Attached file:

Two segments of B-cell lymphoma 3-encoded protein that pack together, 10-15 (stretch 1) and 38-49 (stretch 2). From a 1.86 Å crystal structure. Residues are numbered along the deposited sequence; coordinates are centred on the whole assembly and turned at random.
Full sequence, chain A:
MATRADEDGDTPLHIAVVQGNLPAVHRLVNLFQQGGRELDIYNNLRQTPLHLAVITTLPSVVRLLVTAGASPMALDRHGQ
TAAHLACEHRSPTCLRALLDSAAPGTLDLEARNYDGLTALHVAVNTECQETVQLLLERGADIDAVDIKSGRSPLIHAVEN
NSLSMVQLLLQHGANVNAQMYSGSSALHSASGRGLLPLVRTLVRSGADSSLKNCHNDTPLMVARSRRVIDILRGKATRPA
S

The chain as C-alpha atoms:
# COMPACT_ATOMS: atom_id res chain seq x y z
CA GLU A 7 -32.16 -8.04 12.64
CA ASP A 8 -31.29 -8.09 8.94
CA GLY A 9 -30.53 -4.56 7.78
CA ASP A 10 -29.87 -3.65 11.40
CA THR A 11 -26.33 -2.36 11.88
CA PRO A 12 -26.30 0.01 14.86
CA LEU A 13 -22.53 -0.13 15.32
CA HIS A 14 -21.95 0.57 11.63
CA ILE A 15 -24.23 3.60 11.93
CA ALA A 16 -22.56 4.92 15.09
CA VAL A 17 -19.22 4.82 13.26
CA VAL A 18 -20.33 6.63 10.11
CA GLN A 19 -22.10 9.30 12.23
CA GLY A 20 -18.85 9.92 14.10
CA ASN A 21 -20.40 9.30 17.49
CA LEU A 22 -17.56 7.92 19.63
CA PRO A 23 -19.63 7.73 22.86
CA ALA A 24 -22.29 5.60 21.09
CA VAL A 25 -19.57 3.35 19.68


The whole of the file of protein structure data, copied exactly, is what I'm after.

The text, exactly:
Two segments of B-cell lymphoma 3-encoded protein that pack together, 10-15 (stretch 1) and 38-49 (stretch 2). From a 1.86 Å crystal structure. Residues are numbered along the deposited sequence; coordinates are centred on the whole assembly and turned at random.
Full sequence, chain A:
MATRADEDGDTPLHIAVVQGNLPAVHRLVNLFQQGGRELDIYNNLRQTPLHLAVITTLPSVVRLLVTAGASPMALDRHGQ
TAAHLACEHRSPTCLRALLDSAAPGTLDLEARNYDGLTALHVAVNTECQETVQLLLERGADIDAVDIKSGRSPLIHAVEN
NSLSMVQLLLQHGANVNAQMYSGSSALHSASGRGLLPLVRTLVRSGADSSLKNCHNDTPLMVARSRRVIDILRGKATRPA
S

The chain as C-alpha atoms:
# COMPACT_ATOMS: atom_id res chain seq x y z
CA GLU A 7 -32.16 -8.04 12.64
CA ASP A 8 -31.29 -8.09 8.94
CA GLY A 9 -30.53 -4.56 7.78
CA ASP A 10 -29.87 -3.65 11.40
CA THR A 11 -26.33 -2.36 11.88
CA PRO A 12 -26.30 0.01 14.86
CA LEU A 13 -22.53 -0.13 15.32
CA HIS A 14 -21.95 0.57 11.63
CA ILE A 15 -24.23 3.60 11.93
CA ALA A 16 -22.56 4.92 15.09
CA VAL A 17 -19.22 4.82 13.26
CA VAL A 18 -20.33 6.63 10.11
CA GLN A 19 -22.10 9.30 12.23
CA GLY A 20 -18.85 9.92 14.10
CA ASN A 21 -20.40 9.30 17.49
CA LEU A 22 -17.56 7.92 19.63
CA PRO A 23 -19.63 7.73 22.86
CA ALA A 24 -22.29 5.60 21.09
CA VAL A 25 -19.57 3.35 19.68